In fact, buying a rig, and travelling on the road has reminded me to hold multiple truths at one time. Back in the fall of 2021, the truth was that we weren’t happy on the road, but that the seeds of potential joy were planted in the midst of our unhappiness, hiding in the corners or our rig and our hearts. I didn’t know that our path would lead to Baja, nor did I anticipate how much I needed Baja, nor did I have a clue about the kind of relationships that would develop and unfold there.

Does holding multiple truths at once allow happiness to emerge? Possibly. A few years ago, my deepest truth was that I loved ministry. In fact, I couldn’t imagine leaving ministry, until one day I could, and I knew that it was time to leave. It was absolutely the right vocation for me, until it wasn’t anymore (but it may be, again, in the future). Both things are/were true. Along those same lines, I’ve always been a financial saver; a healthy amount of savings makes me feel secure and happy, because it gives me a margin against uncertainty. This is just an illusion, I’m certain, but it’s comforting. Now, oddly, as the saving account ticks lower, as the miles travelled add up, I feel my happiness and joy ticking steadily higher. It’s paradoxical, and honestly, there’s fear lurking about, too, crying out, “What are you doing?! Don’t spend all your money!” but for now, happiness has put fear in a gentle headlock.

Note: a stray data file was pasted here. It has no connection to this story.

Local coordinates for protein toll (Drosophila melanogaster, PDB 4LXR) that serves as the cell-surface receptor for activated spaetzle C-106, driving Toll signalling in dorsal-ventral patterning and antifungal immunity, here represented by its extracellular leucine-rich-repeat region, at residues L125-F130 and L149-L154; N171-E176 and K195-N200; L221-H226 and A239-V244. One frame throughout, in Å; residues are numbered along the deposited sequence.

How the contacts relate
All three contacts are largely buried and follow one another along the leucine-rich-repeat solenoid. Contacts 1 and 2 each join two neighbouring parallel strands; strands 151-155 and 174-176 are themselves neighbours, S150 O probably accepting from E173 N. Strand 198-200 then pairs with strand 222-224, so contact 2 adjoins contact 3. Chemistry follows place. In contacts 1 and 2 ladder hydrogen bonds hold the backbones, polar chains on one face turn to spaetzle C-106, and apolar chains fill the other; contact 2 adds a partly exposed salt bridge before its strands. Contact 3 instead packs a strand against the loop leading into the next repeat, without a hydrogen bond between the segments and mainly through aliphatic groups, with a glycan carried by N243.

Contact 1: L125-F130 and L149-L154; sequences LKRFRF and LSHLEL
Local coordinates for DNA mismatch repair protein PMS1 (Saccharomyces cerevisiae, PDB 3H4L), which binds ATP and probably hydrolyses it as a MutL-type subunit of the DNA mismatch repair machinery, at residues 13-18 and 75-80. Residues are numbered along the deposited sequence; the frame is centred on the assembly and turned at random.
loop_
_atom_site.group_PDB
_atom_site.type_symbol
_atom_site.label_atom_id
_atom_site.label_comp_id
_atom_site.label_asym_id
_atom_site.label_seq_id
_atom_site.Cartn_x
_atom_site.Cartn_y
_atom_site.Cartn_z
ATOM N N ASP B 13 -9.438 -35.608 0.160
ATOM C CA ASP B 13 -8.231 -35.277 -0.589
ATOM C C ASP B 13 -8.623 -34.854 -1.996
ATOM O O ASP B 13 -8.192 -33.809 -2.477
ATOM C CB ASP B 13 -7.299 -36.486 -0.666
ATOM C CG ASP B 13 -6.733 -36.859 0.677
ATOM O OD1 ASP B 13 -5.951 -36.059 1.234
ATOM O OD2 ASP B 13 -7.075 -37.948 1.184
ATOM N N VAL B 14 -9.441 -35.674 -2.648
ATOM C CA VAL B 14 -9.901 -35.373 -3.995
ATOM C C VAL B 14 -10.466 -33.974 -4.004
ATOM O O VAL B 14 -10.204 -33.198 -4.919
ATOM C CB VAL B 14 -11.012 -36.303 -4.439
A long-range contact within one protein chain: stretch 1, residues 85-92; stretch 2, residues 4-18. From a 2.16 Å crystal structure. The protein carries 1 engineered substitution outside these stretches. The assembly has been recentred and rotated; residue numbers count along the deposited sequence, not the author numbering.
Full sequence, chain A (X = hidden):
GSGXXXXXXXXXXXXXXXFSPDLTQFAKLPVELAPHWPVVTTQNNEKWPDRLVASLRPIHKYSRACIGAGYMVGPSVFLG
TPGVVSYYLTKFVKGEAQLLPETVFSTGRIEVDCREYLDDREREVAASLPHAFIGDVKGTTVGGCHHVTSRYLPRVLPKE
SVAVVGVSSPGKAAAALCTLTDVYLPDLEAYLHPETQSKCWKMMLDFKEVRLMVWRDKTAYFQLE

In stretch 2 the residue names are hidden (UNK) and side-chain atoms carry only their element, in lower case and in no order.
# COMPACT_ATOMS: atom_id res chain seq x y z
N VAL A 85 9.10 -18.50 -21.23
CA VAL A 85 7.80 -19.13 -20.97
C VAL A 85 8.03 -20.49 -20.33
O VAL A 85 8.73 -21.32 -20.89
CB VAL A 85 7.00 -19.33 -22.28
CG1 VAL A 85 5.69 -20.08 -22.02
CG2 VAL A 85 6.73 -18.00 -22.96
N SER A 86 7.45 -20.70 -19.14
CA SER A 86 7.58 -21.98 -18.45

What this year has taught me is that in my relationship with Juliana, and with myself, happiness often emerges from pushing into new spaces, taking risks, trying new things, and holding tight to a few core values. In the funk and the muck and the hard moments of life – there are often other moments of joy and possibility waiting to be born. I know it’s not always a straight line to happiness, and it doens’t always happen, but joy hatched in Baja, was nourished, and took flight in our lives, and I’m grateful, so grateful, for the wonder, delight, magic, and pleasure we experienced there.

———–

I’m curious: What’s your experience with happiness? Are you any good at predicting what will make you happy? Does holding space for multiple truths create a more fertile soil for happiness to grow?

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Sunrise photo near El Tecolote Beach